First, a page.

Sunday, October 19, 2008

The Back Story on Sender Uri's Teshuva in Early Israel

The following is some special background information on the Rachmastrivka Rebbitzin's stories about her father that Yosef Hakohen told over in THIS POST right before Yom Kippur, heard by Rabbi Reuven Boshnack from her brother, R' Yaakov Uri, during his visit a few years ago to Boca Raton, FL on behalf of Zaka.

I heard from R Yaakov Uri (Proprieter of Uri's pizza, and brother of
Rachmistrivker Rebbitzen from Yosef Hakohen's guest post) that their father Sender Uri, the grandson of the Bnei Yissasschar- was drafted into the army, and when he got out, he went, with alot of other conscripted Jews, to Israel. He He said that Shomer Hatzair didn' work out, apparently because of the story that Yosef told.

He then became a construction worker and was involved in building roads in Yerushalayim and was building a road from between a certain bakery in Meah Shearim and one of the hospitals. A mocher seforim (book seller) came by once, with a wheel barrow full of seforim (as was the minhag in those days). Sender turned to the mocher seforim, and asked for a Ynei Yisaschar. The mocher seforim stopped dead in his tracks. This was a modern guy, with a barren head and a chup (shock of hair in the front) asking for a Bnei Yissaschar?!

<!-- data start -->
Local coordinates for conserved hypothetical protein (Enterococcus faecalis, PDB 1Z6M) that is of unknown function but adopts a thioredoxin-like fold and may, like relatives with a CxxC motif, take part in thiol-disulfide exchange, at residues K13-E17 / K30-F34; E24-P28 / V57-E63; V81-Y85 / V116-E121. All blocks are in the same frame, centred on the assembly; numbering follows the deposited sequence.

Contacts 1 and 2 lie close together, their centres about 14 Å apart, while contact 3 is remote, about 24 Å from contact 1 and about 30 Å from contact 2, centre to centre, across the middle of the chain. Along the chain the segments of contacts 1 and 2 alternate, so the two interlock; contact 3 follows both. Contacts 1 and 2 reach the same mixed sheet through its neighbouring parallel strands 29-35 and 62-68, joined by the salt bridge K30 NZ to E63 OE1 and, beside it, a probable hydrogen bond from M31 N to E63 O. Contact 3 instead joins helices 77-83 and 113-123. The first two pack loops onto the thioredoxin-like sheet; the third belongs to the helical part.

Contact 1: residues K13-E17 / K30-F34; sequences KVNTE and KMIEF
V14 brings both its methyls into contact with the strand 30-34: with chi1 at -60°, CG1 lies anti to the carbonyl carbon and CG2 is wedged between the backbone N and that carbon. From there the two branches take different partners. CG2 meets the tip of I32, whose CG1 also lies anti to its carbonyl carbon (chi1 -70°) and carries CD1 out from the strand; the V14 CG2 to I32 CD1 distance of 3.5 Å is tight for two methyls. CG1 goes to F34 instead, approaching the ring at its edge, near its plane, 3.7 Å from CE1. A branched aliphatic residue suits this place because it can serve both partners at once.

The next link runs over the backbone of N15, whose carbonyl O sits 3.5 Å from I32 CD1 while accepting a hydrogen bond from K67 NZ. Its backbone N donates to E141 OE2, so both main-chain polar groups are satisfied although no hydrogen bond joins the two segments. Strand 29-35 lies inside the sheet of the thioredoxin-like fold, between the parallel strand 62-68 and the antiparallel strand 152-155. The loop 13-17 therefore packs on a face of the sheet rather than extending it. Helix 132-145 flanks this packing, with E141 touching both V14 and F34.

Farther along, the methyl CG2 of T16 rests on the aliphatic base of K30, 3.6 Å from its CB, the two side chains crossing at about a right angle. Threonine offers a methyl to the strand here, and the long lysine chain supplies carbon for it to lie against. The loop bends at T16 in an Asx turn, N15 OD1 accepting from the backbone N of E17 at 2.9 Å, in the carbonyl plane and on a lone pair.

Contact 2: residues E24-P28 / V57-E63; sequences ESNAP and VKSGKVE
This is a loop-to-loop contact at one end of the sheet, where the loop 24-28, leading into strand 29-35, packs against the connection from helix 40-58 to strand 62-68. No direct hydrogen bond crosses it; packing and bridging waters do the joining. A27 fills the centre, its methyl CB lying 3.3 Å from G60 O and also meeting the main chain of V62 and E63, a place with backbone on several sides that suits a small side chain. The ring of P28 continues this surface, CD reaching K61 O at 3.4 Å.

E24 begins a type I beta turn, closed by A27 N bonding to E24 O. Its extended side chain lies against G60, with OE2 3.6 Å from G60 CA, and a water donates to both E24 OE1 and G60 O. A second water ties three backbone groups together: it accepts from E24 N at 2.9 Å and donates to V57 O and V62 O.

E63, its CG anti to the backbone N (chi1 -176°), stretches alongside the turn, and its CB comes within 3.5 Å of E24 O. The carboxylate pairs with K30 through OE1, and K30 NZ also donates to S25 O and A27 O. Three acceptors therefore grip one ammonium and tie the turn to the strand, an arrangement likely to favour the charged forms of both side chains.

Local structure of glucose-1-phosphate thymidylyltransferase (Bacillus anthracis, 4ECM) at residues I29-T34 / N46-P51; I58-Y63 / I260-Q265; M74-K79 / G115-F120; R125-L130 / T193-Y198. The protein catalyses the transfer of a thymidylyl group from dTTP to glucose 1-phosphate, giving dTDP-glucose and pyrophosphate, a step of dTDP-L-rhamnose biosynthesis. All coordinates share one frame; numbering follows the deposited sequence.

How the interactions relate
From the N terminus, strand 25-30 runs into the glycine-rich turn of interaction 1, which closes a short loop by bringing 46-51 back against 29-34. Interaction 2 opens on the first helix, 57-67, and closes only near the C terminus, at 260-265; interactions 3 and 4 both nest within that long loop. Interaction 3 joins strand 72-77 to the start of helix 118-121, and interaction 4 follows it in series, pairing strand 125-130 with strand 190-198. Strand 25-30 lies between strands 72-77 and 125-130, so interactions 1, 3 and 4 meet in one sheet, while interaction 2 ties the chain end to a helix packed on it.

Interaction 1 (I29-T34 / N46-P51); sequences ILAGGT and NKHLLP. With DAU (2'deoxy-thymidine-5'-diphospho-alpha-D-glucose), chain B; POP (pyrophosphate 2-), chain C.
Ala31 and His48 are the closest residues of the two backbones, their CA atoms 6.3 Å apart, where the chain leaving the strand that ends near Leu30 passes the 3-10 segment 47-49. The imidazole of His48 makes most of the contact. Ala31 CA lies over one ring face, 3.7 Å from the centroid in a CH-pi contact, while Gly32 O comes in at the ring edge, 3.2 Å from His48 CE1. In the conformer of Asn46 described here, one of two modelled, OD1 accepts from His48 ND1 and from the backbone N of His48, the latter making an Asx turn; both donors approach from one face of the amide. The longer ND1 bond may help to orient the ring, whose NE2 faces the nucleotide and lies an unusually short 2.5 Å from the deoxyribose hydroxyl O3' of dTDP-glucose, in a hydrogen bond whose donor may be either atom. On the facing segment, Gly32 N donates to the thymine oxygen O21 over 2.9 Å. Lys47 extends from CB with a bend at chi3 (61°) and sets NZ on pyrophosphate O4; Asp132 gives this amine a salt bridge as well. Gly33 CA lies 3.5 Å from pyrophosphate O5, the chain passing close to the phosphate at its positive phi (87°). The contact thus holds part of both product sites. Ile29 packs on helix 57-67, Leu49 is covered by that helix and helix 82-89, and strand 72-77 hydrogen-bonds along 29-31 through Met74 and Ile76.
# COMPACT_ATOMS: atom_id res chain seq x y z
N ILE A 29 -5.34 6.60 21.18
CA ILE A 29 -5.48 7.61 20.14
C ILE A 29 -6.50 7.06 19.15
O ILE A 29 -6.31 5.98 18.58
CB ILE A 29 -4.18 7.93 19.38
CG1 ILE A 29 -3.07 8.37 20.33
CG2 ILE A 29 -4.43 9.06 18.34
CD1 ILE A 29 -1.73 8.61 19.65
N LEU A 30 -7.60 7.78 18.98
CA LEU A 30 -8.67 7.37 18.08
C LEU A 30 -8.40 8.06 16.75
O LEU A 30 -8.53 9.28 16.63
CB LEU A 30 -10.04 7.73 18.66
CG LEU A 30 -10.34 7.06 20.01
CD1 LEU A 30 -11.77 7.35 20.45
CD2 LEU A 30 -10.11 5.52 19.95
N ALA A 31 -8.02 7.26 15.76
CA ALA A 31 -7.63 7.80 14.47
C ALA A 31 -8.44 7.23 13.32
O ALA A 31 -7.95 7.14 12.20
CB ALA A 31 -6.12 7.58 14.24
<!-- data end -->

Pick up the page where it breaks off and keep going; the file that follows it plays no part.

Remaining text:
So the mocher seforim said- "What do you know about the Bnei Yisasschar?"

Sender said, "He's my Zeide."

The Mocher said, "And you are standing here like this?!"

Sender said, "I was gechapped (drafted), what do I know?"

The Mocher said, "If I take you to learn, will you?"

Sender Uri agreed became a talmid chacham and well recieved in all of the
circles of yerushalaim of that time, both by Rav Kook and R Yosef Chaim

If you look in the new (Bloom) edition of Bnei Yissasschar, they thank R
Sender. They borrowed some kisvei yad (original manuscripts) that R Sender had from the Bnei Yisaschar. "Borrowed" should be in quotations. The Toldos Avraham Yitzchak Rebbe asked him to loan the kisvei Yad- and R sender said, "The ksavim don't
leave me. A bachur can come to copy them."

He died, I think, at the age of 90. That day, he turned to his son and said
something like, "Today is a good day to die."

How his son ended up with the most popular pizza store in Geulah- that's
another story. Fortunately, he made his special pizza sauce for us, and helped cook the cholent when he came for Shabbos too!

(Picture courtesy of

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